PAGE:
What You Should Know About Burundanga

Handing a business card to someone else
Justin Sullivan/Getty Images News/Getty Images

In 2008, viral alerts appeared warning of criminals using business cards or slips of paper soaked in a potent street drug called burundanga to incapacitate victims before attacking them.

Is there a drug called burundanga that criminals in Latin America have used to incapacitate their victims? Yes.

Have news and law enforcement sources confirmed that burundanga is regularly used to commit crimes in the U.S., Canada, and other countries outside Latin America? No, they have not.

The viral story, which has circulated in various forms since 2008, is almost certainly a fabrication. Two details in particular betray it as such:

  1. The victim allegedly received a dose of the drug by simply touching a business card. All sources agree that burundanga (aka scopolamine hydrobromide) must be inhaled, ingested or injected, or the subject must have prolonged topical contact with it (e.g., via a transdermal patch), in order for it to have an effect.
  2. The victim allegedly detected a "strong odor" coming from the drug-laced card. All sources agree that burundanga is odorless and tasteless.

What Is Burundanga?

Burundanga is the street version of the pharmaceutical drug scopolamine hydrobromide. It's made from the extracts of plants in the nightshade family such as henbane and jimsonweed. The drug is a deliriant, meaning it can induce symptoms of delirium such as disorientation, loss of memory, hallucinations, and stupor.

It is easy to see why the drug would be popular with criminals. In powdered form scopolamine can be easily mixed into foods or drinks, or blown directly into someone's face, forcing the victim to inhale it.

The drug achieves its "zombifying" effects by inhibiting the transmission of nerve impulses in the brain and muscles. It has several legitimate medicinal uses, including the treatment of nausea, motion sickness, and gastrointestinal cramps. Historically, it has also been used as a "truth serum" by law enforcement agencies. Like its street cousin burundanga, scopolamine has frequently been implicated as a stupefying agent or "knockout drug" in the commission of crimes such as robbery, kidnapping, and rape.


In South America, burundanga is associated in popular lore with the potions used to induce a trance-like state in shamanic rituals. Reports of the drug's use in criminal activities first surfaced in Colombia during the 1980s. According to a Wall Street Journal article published in 1995, the number of burundanga-assisted crimes in the country approached "epidemic" proportions in the 1990s.

"In one common scenario, a person will be offered a soda or drink laced with the substance," the article stated. "The next the person remembers is waking up miles away, extremely groggy and with no memory of what happened. People soon discover that they have handed over jewelry, money, car keys, and sometimes have even made multiple bank withdrawals for the benefit of their assailants."

Though the frequency of such assaults has presumably declined along with the country's overall crime rate, the U.S. State Department still warns travelers to beware of "criminals in Colombia using disabling drugs to temporarily incapacitate tourists and others."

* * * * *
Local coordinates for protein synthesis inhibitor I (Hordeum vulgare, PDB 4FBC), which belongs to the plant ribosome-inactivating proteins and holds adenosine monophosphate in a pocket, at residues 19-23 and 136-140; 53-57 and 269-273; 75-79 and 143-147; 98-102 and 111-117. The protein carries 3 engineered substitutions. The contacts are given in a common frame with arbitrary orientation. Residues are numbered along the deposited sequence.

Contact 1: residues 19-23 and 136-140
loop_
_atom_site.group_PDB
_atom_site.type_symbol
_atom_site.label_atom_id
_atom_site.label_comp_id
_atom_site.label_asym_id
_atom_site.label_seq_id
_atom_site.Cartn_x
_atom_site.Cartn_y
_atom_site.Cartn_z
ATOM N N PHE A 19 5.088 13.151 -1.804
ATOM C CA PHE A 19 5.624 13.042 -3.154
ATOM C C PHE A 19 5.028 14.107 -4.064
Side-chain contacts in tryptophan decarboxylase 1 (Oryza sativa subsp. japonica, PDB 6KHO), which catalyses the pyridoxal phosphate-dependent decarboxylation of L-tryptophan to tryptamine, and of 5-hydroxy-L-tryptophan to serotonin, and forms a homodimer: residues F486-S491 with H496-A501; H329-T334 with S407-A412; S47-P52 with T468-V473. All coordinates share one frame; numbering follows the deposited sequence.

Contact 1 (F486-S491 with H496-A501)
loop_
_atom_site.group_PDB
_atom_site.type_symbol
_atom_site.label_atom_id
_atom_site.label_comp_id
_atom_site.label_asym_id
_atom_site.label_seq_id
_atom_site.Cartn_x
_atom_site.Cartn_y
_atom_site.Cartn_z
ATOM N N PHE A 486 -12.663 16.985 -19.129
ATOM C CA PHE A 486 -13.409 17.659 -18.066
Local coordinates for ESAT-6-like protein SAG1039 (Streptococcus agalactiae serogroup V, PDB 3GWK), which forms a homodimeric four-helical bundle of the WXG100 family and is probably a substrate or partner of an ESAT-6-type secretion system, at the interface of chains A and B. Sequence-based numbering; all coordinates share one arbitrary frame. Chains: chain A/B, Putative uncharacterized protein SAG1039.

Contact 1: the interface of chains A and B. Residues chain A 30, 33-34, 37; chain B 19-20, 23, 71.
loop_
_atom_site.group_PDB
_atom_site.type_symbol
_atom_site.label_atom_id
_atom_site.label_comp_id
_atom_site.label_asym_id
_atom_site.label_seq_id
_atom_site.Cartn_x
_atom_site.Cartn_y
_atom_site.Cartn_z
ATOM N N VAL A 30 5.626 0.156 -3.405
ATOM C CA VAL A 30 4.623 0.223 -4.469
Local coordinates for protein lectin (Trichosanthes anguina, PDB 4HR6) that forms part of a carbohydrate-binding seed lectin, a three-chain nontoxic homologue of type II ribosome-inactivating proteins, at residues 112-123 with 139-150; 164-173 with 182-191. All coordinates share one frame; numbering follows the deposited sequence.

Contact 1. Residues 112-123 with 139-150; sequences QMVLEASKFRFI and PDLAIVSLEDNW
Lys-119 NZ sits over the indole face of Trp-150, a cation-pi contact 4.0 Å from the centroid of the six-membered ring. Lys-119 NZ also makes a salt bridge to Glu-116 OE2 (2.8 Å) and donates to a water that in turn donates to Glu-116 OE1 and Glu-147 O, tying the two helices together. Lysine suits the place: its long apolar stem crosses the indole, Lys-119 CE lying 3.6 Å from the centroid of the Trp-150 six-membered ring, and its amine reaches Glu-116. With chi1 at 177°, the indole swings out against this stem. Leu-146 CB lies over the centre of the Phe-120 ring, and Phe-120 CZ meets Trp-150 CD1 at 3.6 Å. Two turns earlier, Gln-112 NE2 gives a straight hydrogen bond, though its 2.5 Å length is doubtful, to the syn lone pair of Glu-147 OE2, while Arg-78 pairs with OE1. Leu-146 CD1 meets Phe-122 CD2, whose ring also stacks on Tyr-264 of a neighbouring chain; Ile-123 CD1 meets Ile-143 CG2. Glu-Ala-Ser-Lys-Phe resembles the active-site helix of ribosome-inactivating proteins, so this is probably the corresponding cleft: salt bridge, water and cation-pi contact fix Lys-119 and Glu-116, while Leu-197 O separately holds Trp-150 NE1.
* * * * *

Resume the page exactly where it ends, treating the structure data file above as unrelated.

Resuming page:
Urban Legends

Confirmed reports of burundanga assaults appear to be less common outside Colombia, but that doesn't mean other Central and South American countries have been immune to rumors of rape and robbery committed by criminals wielding the much-dreaded "zombie drug" or "voodoo powder."

A Spanish-language email circulating in 2004 related the details of an incident that allegedly happened in Peru. The victim claimed she was approached by a one-legged man who asked her to help him make a call on a public telephone. When he handed her a phone number written on a slip of paper, she immediately began to feel dizzy and disoriented, and nearly fainted. Luckily, she had the presence of mind to run to her car and escape. According to the email, a blood test administered later at a hospital confirmed the victim's own suspicions: she had been slipped a dose of burundanga.

There's more than one reason to doubt the story. First, it's unlikely that someone could absorb enough of the drug to suffer ill effects by simply handling a piece of paper. Second, the text goes on to claim that the author was told there had been several other local cases of burundanga poisoning in which the victims were found dead, some with organs missing (a reference to the classic "kidney thefturban legend).

Like the stories circulating in North America about criminals using ether-tainted perfume samples to knock out their victims, the burundanga emails trade on fear, not facts. They tell of alleged close calls with would-be attackers, not actual crimes. They are cautionary tales.

Make no mistake, burundanga is real, and it is used in the commission of crimes. If you're traveling in a region where its use has been confirmed, exercise due caution. But don't rely on forwarded emails for your facts.


  • “Dupes, Not Dopes.” The Guardian, Guardian News and Media, 18 Sept. 1999, www.theguardian.com/books/1999/sep/18/books.guardianreview3.
  • “Latin America: Victims of Drugging and Mugging.” The Telegraph, Telegraph Media Group, 19 Feb. 2000, www.telegraph.co.uk/travel/722302/Latin-America-Victims-of-drugging-and-mugging.html.
  • “Singing to the Plants.” Burundanga, singingtotheplants.blogspot.com/2007/12/burundanga.html.